If thoughts about other things come into your mind (and they will) simply note that they have occurred and return your focus to the present. It’s impossible to focus on everything that is happening here and now so you need to choose one simple thing

You only need to do this activity for a few seconds to get an initial benefit . Persist for longer and it can have more benefits. It can be very useful when you’re in a situation when you can't use other strategies.

Practising other ways to feel better can be helpful when you’re stressed

  • Exercise is a great stress-buster
    • Make a plan that is realistic for you to achieve. Getting more exercise can be as simple as getting off the bus one stop early or using stairs instead of lifts. Or try signing up for some group exercises or team sports.
  • Write down the things that typically make you feel stressed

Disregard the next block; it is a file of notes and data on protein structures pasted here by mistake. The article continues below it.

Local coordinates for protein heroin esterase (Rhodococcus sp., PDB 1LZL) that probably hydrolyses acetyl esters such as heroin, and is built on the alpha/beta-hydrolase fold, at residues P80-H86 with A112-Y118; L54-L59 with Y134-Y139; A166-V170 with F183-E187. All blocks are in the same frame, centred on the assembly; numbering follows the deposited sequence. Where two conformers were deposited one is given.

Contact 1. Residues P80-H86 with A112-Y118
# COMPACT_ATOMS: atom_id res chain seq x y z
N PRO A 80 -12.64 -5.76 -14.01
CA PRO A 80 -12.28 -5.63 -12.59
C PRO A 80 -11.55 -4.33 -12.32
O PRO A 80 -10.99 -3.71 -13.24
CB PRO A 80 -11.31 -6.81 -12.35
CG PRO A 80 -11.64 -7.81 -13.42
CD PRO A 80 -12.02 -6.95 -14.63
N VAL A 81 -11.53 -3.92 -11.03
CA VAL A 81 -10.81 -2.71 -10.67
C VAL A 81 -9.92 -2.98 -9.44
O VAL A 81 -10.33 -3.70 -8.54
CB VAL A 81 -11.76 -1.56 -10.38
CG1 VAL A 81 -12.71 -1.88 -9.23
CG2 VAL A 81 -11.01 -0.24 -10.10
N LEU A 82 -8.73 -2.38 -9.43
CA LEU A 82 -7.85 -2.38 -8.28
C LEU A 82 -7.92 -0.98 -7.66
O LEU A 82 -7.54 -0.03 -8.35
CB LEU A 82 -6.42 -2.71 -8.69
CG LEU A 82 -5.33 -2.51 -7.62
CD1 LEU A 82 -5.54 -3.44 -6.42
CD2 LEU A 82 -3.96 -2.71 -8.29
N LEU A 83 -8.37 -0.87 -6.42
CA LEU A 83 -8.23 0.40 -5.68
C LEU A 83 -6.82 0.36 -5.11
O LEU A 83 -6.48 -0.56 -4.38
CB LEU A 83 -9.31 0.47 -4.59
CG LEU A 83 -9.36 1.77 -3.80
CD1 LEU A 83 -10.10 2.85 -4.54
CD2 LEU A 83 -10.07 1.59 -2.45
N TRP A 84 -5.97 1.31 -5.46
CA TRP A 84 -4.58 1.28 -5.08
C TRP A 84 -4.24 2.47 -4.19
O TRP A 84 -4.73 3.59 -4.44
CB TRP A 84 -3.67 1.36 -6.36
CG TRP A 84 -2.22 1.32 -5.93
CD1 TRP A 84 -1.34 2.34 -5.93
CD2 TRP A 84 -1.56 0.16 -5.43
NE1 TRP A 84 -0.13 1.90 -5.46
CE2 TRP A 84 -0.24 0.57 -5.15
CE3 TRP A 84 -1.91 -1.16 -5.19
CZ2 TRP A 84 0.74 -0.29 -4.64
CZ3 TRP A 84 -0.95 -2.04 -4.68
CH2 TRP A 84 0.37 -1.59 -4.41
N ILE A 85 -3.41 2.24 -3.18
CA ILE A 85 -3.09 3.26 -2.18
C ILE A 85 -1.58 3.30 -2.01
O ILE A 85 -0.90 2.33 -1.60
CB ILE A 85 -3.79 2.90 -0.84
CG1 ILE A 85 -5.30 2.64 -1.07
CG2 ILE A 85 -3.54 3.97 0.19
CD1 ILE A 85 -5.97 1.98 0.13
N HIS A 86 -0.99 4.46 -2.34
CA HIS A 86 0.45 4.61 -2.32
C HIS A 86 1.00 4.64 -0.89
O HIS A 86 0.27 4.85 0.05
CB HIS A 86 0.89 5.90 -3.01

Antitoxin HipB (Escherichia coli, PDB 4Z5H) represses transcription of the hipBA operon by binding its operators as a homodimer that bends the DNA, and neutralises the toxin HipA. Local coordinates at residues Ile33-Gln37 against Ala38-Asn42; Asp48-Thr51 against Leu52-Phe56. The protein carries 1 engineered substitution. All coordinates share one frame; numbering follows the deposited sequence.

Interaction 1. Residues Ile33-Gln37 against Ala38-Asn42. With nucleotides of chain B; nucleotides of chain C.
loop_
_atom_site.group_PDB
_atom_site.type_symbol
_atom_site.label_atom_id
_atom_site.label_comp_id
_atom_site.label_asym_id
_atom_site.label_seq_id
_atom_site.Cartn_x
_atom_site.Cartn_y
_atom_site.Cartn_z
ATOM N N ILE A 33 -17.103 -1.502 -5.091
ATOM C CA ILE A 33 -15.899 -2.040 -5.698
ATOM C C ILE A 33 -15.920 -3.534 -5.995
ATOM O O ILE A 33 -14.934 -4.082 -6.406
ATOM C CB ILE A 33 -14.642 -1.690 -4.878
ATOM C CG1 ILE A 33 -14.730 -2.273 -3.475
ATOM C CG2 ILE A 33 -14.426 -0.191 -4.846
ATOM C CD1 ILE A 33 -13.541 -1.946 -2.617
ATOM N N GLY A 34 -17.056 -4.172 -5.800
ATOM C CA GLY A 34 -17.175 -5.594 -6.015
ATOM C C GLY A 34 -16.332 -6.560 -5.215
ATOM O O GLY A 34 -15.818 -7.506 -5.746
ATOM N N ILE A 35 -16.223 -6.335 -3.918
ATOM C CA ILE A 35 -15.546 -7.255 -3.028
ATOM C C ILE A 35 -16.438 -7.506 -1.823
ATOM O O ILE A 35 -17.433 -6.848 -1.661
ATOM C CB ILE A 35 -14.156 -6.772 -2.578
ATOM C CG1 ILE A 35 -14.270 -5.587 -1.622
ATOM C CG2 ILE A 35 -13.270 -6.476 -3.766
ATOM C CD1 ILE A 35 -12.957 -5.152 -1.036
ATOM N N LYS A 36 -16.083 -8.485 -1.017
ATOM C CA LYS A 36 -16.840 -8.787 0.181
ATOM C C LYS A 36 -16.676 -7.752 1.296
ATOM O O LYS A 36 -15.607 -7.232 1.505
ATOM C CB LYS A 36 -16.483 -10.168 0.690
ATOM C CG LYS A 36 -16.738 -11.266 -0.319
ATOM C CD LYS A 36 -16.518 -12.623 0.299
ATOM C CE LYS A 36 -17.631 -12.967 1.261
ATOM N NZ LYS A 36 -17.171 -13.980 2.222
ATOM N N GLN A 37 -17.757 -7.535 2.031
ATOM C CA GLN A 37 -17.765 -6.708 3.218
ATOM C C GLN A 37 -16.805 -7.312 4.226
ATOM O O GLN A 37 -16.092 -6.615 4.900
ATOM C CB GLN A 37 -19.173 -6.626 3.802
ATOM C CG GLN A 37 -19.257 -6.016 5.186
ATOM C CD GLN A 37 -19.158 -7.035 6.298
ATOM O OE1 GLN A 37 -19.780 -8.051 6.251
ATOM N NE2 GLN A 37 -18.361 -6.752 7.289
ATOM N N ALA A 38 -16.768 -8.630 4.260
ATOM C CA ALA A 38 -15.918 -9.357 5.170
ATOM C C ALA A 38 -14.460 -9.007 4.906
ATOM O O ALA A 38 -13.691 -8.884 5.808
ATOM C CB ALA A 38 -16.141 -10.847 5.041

• Family? Work? Traffic? Brainstorm different ways to combat stressful moments so that you don't feel the temptation to smoke again. Start practising these strategies.
  • Make a change in your routine
    • Get up earlier or go for a morning walk. Instead of smoking when you're stuck in traffic, call a friend (hands free) or take a soft, rubber ball in the car to do hand exercises.
  • Eat healthier
    • Include lots of healthy snacks such as carrot or celery sticks and fruit.
  • Spend time with positive people
    • It’s helpful to be around people who are supportive of you quitting smoking.
  • Treat yourself to a fun activity
    • Take a weekend getaway, fishing trip, full body massage or something that you've wanted to do for a while but put off.
  • Reduce or go off alcohol for a while
    • Try water with lemon or a low-calorie soft drink instead.
  • Reduce your caffeine consumption
    • Try drinking less caffeine - quitting smoking increases the effects of caffeine in your body, and can make you feel nervous or cranky.

Your GP can refer you to a psychologist to learn new ways to manage stress if need be. Medicare rebates are available .

Quitting product selection guide

Patches Nicotine replacement product

The patch is worn on the skin and your body absorbs nicotine from it continuously, either during the day only (15mg, 16 hr patch) or over 24 hours (21mg, 24 hr patch).